Council urged to take action

Thu, 01/31/2019 - 6:15pm

Expressing frustration over what they felt were insufficient efforts in the culling of the island’s deer herd, and its direct link to the spread of Lyme disease, two island residents are urging the New Shoreham Town Council to step up its efforts to combat the deer tick related disease.

Marilyn Bogdanffy told the New Shoreham Town Council at its meeting on Jan. 16 that she thinks Lyme disease is “a serious problem” that should be made a priority by the council. The deer serve as hosts for deer tick larvae that feed on the deer and mature. The deer ticks then feed on pathogen-infected mammals, such as white-footed mice and birds, and then transmit disease when they bite humans.  

“My sole purpose in being here tonight is to encourage the council to get involved in the Lyme disease problem,” said Bogdanffy, addressing the council during a priority goal setting discussion. “Nothing has worked substantially. The deer are coming back. And the Lyme disease is still a problem. People are getting really, really sick.”

Bogdanffy said that U.S. Fish & Wildlife and the Rhode Island Department of Environmental Management “would like to get involved, and said the ball is in our court. And I think our court should be handled by you.” The DEM introduced the deer herd to Block Island in the 1960s, and effectively owns it.

“We’ll keep working on it,” said First Warden Ken Lacoste. “We’ve worked with DEM, and gone through some trials and tribulations with them. It’s an ongoing concern, and not one that we’re forgetting about.”

Lacoste said the town’s annual deer tail program “has had some reasonable success, certainly not to the extent that it’s going to decimate the island’s deer population. We certainly must keep it on our radar, and keep our nose to the grindstone to deal with it.”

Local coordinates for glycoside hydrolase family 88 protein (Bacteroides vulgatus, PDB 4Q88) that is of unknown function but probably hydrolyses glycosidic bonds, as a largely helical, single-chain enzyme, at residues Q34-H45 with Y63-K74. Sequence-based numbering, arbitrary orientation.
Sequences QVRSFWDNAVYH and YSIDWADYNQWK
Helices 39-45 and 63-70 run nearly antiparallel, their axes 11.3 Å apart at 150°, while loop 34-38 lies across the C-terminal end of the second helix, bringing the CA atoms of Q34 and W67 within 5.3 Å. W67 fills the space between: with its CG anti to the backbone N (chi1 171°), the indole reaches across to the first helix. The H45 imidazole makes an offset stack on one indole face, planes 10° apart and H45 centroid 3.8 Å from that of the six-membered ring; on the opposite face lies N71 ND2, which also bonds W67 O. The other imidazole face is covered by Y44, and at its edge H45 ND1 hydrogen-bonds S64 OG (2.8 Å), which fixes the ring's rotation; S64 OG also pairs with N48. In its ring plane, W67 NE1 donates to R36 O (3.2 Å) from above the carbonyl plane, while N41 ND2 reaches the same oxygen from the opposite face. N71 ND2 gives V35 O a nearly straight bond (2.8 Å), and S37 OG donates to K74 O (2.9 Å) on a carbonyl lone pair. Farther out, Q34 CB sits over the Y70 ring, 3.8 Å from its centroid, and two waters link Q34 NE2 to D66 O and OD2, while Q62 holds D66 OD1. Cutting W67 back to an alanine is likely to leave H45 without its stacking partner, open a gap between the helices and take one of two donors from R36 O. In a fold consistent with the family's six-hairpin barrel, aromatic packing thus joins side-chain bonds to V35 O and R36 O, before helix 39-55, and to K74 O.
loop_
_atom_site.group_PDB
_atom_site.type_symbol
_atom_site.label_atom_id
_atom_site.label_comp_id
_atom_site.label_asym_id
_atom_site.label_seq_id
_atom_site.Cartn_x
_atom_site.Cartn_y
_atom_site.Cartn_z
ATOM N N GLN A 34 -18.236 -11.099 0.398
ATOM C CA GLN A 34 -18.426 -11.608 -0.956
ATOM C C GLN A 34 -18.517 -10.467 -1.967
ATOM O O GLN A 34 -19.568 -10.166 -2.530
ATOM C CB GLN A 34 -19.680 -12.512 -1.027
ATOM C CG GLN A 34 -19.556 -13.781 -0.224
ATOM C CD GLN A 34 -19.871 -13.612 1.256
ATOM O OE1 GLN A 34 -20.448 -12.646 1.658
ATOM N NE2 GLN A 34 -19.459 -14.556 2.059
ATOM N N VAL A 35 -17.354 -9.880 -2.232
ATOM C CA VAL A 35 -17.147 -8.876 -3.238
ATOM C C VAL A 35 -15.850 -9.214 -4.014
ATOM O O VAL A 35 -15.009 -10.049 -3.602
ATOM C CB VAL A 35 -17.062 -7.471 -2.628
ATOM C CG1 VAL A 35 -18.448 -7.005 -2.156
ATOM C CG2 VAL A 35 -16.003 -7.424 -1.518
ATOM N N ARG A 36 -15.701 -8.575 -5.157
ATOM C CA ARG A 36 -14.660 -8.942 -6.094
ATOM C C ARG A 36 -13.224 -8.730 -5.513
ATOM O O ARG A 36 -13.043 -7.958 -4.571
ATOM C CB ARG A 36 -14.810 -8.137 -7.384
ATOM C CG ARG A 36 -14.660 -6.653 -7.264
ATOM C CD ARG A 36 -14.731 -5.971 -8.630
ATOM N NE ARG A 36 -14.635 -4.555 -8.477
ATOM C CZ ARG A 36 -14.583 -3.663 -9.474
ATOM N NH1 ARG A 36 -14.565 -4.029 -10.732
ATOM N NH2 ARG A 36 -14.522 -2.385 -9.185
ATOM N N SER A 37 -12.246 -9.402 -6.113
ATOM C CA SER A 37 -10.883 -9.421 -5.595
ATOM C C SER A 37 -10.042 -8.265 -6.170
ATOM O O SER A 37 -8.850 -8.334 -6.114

“I’m hoping that something more can be done,” said Bogdanffy. Seated beside her was resident Pat Doyle, who stressed the urgency, and concern for the issue, calling it a “public health crisis.”

“We continue to talk about it without making progress,” said Doyle, who noted that she served on the first Deer Task Force, “and came up with volumes of information” on the subject.

Doyle said that consultation with researchers, including Dr. Peter Krause of the Yale School of Medicine and Public Health, who conducts free Lyme disease testing annually on the island, indicated that the deer population should be maintained at “no more than 10 deer per square mile.”

“I think we continue to talk about it, however we really haven’t made that much progress,” said Doyle, who pointed out that “the last flyover, which was the most thorough one conducted by Fish and Wildlife in 2017” calculated 65 deer per square mile, an amount that has remained steady the past few years. “That is cause for a public health concern — a public health crisis.”

Doyle detailed the impact of Lyme disease, particularly on the island’s senior population, while Bogdanffy said her son contracted Lyme disease “years ago,” after visiting the island.

“The point is well taken,” said Lacoste. “You’ve certainly made the point. We need to keep on it.”

“I think you need to start again,” said Doyle. “We need to reduce the herd to 10 deer per square mile. We’re nowhere near that. So instead of talking about it, can we begin anew, and do something about it?”

“We can certainly try,” said Lacoste, “but it’s not as easy as saying, ‘Let’s do something about it.’ It’s not as simple as let’s try harder and we’ll get it done. We need to maybe start thinking out of the box, keeping it on our agenda, and the bottom line: we need more people to kill the deer. It’s as simple as that.”